Meghalaya has also collaborated with Tamil Nadu, the southern Indian state which has stronger public health systems, to train its current workforce for specialist treatment and fill up vacancies at First Referral Units (FRUs).
Driven by policy and measures, the state has come up with the unique concept of Village Health Councils (VHCs), which are elected local health bodies to inculcate a sense of community participation. Gender equality has been at the heart of this approach by having representations of women in rural bodies.
VHCs solve the demand side problem of healthcare as they hold the state systems accountable for delivery of services by highlighting gaps and needs. The women’s Self Help Groups (SHGs) are an integral part of VHCs – discussing common health challenges and implementing health infrastructure projects based on the needs of the community.
Social audit law also gives power to the people to audit 21 welfare programmes in the state. Early Childhood Development (ECD) has been launched to unleash the full potential of children by leveraging the advances made in the science of early childhood. The Anganwadi Centres (AWC) are being transformed into ECD centres where children and breastfeeding mothers are provided with eggs and cooked meals.
Children will spend one-fourth of their time at AWC, which will also provide a stimulating environment through learning activities – helping to build the future human capital of the state with enhanced cognitive and socio-emotional capabilities. Additional care-givers and early childhood educators are being provided at AWCs – leveraging the existing social capital of active women SHGs nurtured in every village under the National Rural Livelihoods Mission. In addition, parents are regularly supervised through house visits.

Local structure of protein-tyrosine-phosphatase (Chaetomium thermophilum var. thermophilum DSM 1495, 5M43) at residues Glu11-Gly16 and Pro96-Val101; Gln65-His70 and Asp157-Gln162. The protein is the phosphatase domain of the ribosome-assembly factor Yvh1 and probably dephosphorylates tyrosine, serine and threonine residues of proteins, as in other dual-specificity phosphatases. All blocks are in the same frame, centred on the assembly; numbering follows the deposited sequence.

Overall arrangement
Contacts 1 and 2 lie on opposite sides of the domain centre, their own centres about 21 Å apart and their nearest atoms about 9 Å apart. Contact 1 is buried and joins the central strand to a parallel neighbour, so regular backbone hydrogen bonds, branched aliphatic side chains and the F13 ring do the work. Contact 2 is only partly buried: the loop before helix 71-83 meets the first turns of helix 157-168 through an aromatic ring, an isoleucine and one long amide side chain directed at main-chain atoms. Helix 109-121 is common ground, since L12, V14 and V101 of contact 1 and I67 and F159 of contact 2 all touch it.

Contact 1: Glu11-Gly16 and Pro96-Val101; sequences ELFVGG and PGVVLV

What is the impact?
The 3D model of SCEP relies on local solutions to local problems and has shown great results within a year of its implementation. There has been a 23% reduction in infant deaths and a 33% reduction in maternal deaths from 2020 to 2022, which has instilled a strong sense of purpose in the health workforce.
What are the key findings?
The World Health Organization (WHO) recommends reorienting health systems to primary healthcare (PHC) which enables universal, integrated access in everyday environments to the full range of quality services and products people need for health and wellbeing, thereby improving coverage and financial protection. The majority of essential UHC interventions (90%) can be delivered through PHC and there are significant cost efficiencies in using an integrative PHC approach.
The long-term success of India’s reform towards UHC depends on how it is connected to a well-functioning and adequately staffed primary healthcare system, one that goes beyond curative care to encompass broader health promotion and prevention efforts which are necessary to improve population health. Meghalaya has shown the way forward by following a holistic approach of preventive, curative and enabling healthcare. The World Economic Forum